Leaders & Managers
From the nitty gritty of daily management to addressing your aspirations of leadership, this section for leaders & managers tells you how to make strong leadership decisions, build effective teams, delegate and stay above the everyday management muddle.
Get tips, strategies, tool and advice on: performance reviews, preventing workplace violence, best-practices leadership, team building, leadership skills, people management and management training.
In need of an “aha!” moment? If you’re a night owl, you’ll likely experience it in the morning. If you’re an early bird, inspiration might strike at day’s end. That’s because innovation and creativity are at their peak when we’re not at our best, with respect to our circadian rhythms.
Persevering when you’re struggling through a problem sometimes requires knowing that it can be done. Otherwise, you’re likely to throw up your hands with an exasperated, “It can’t be done.”
Sooner or later, a manager must be the bearer of bad news. If it’s a termination or disciplinary notice, employees may react with anger. To help keep an irate employee under control, you must keep yourself under control. Here are six tips:
By definition, a leader has to be out front. That’s why in hindsight it’s so easy to see how Peter Drucker, the foremost management guru of the 20th century, got off to an early lead: He was ahead of his time.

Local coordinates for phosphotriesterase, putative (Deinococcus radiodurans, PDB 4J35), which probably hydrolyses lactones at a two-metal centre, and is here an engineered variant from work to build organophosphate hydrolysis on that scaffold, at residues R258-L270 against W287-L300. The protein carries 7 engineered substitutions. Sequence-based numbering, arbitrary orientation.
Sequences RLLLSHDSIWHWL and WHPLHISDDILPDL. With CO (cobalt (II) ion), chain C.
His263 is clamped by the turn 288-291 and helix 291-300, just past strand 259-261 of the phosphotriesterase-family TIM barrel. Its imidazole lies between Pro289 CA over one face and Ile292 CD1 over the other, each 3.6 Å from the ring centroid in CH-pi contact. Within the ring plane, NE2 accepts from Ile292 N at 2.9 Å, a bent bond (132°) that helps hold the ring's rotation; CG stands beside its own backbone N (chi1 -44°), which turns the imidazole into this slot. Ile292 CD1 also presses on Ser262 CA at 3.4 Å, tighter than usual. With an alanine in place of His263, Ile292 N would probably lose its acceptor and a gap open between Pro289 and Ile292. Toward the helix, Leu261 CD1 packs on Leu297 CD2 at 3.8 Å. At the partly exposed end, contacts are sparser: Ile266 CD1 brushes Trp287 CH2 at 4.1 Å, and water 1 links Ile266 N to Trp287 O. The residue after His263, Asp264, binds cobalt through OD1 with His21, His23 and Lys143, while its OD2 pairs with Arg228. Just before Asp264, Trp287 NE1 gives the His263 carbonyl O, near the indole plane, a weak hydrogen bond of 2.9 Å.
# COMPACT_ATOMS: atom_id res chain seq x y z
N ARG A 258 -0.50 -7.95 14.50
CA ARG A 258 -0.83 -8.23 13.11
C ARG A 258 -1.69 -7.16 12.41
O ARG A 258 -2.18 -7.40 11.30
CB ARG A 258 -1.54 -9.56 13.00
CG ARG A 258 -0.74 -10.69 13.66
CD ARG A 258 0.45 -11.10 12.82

Employees who lose their jobs have an incentive to sue—and they’ll often look for evidence of discrimination to form the basis of their lawsuits. But to win in court, employees have to show they were meeting their employer’s legitimate expectations. That’s hard to do if the employer can show the employee admitted her shortcomings.
To avoid being a casualty of your own flaws, examine your blind spot. Don’t turn a blind eye to your faults. Seek out frank and frequent feedback from work allies who know you well, suggests David Brookmire, president of Corporate Performance Strategies Inc.
When you feel like you’ve hit a wall, consider that you may have landed on an excuse that’s merely disguised as an immovable barrier.
John Chambers, Cisco's CEO, survived both the Internet bubble burst in 2000 and the financial bubble burst in 2008, when so many of his colleagues did not. He refused to let the huge computer company stagnate. Chambers pushed Cisco to innovate in videoconferencing, idea generation and sharing, and acquisitions.
The entitlement mentality comes in all colors of the rainbow, from employees complaining if they have to work late, demanding perks, wanting to be consulted before any workplace change is made, and thinking they can do no wrong. Tips on how to burst employees’ “me me me” bubbles:
Don’t let the big boys shoot down an idea just because it’s new and weird. Another word for “new weirdness” is innovation. Consider Will Wright, the first leader of modern game design. Big companies couldn’t see the point of his game in which nobody “wins,” so Wright joined with two partners and self-published SimCity in 1989. Within a year, the game was a monster hit.